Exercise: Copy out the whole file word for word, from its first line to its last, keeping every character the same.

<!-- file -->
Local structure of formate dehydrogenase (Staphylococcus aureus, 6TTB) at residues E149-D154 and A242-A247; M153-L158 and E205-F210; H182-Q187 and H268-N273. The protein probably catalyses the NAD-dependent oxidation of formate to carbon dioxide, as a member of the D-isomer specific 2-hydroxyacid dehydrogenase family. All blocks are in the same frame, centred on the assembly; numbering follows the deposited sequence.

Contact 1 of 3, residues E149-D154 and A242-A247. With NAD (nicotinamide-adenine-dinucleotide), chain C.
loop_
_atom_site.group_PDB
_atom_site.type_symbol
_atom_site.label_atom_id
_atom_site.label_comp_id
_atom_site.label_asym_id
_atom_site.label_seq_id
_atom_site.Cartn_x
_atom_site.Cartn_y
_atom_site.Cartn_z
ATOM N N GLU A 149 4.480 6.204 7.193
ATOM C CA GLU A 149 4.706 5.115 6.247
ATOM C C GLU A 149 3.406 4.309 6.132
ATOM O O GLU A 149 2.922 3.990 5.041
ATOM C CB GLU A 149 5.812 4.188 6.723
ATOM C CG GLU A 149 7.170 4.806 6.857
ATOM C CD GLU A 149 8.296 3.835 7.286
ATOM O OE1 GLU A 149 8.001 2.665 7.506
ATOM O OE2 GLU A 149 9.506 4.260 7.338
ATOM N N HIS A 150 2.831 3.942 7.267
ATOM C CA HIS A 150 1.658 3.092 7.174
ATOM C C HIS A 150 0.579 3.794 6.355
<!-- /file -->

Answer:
Local structure of formate dehydrogenase (Staphylococcus aureus, 6TTB) at residues E149-D154 and A242-A247; M153-L158 and E205-F210; H182-Q187 and H268-N273. The protein probably catalyses the NAD-dependent oxidation of formate to carbon dioxide, as a member of the D-isomer specific 2-hydroxyacid dehydrogenase family. All blocks are in the same frame, centred on the assembly; numbering follows the deposited sequence.

Contact 1 of 3, residues E149-D154 and A242-A247. With NAD (nicotinamide-adenine-dinucleotide), chain C.
loop_
_atom_site.group_PDB
_atom_site.type_symbol
_atom_site.label_atom_id
_atom_site.label_comp_id
_atom_site.label_asym_id
_atom_site.label_seq_id
_atom_site.Cartn_x
_atom_site.Cartn_y
_atom_site.Cartn_z
ATOM N N GLU A 149 4.480 6.204 7.193
ATOM C CA GLU A 149 4.706 5.115 6.247
ATOM C C GLU A 149 3.406 4.309 6.132
ATOM O O GLU A 149 2.922 3.990 5.041
ATOM C CB GLU A 149 5.812 4.188 6.723
ATOM C CG GLU A 149 7.170 4.806 6.857
ATOM C CD GLU A 149 8.296 3.835 7.286
ATOM O OE1 GLU A 149 8.001 2.665 7.506
ATOM O OE2 GLU A 149 9.506 4.260 7.338
ATOM N N HIS A 150 2.831 3.942 7.267
ATOM C CA HIS A 150 1.658 3.092 7.174
ATOM C C HIS A 150 0.579 3.794 6.355